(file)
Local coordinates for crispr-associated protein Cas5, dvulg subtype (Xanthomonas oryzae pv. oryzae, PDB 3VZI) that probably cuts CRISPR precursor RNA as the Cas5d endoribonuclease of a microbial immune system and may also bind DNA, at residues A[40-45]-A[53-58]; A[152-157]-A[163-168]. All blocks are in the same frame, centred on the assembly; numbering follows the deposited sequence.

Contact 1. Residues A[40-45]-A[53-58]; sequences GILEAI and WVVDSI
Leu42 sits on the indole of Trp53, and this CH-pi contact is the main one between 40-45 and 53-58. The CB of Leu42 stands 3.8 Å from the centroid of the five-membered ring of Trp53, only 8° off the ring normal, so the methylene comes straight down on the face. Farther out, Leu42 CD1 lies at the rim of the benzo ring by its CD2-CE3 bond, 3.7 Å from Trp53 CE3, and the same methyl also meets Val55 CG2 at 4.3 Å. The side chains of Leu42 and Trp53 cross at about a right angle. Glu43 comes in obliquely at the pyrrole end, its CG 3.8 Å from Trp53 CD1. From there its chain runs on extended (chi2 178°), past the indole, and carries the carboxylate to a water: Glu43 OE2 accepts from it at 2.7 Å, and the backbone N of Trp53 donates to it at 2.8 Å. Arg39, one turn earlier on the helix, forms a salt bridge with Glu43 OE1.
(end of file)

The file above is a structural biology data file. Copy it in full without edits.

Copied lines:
Local coordinates for crispr-associated protein Cas5, dvulg subtype (Xanthomonas oryzae pv. oryzae, PDB 3VZI) that probably cuts CRISPR precursor RNA as the Cas5d endoribonuclease of a microbial immune system and may also bind DNA, at residues A[40-45]-A[53-58]; A[152-157]-A[163-168]. All blocks are in the same frame, centred on the assembly; numbering follows the deposited sequence.

Contact 1. Residues A[40-45]-A[53-58]; sequences GILEAI and WVVDSI
Leu42 sits on the indole of Trp53, and this CH-pi contact is the main one between 40-45 and 53-58. The CB of Leu42 stands 3.8 Å from the centroid of the five-membered ring of Trp53, only 8° off the ring normal, so the methylene comes straight down on the face. Farther out, Leu42 CD1 lies at the rim of the benzo ring by its CD2-CE3 bond, 3.7 Å from Trp53 CE3, and the same methyl also meets Val55 CG2 at 4.3 Å. The side chains of Leu42 and Trp53 cross at about a right angle. Glu43 comes in obliquely at the pyrrole end, its CG 3.8 Å from Trp53 CD1. From there its chain runs on extended (chi2 178°), past the indole, and carries the carboxylate to a water: Glu43 OE2 accepts from it at 2.7 Å, and the backbone N of Trp53 donates to it at 2.8 Å. Arg39, one turn earlier on the helix, forms a salt bridge with Glu43 OE1.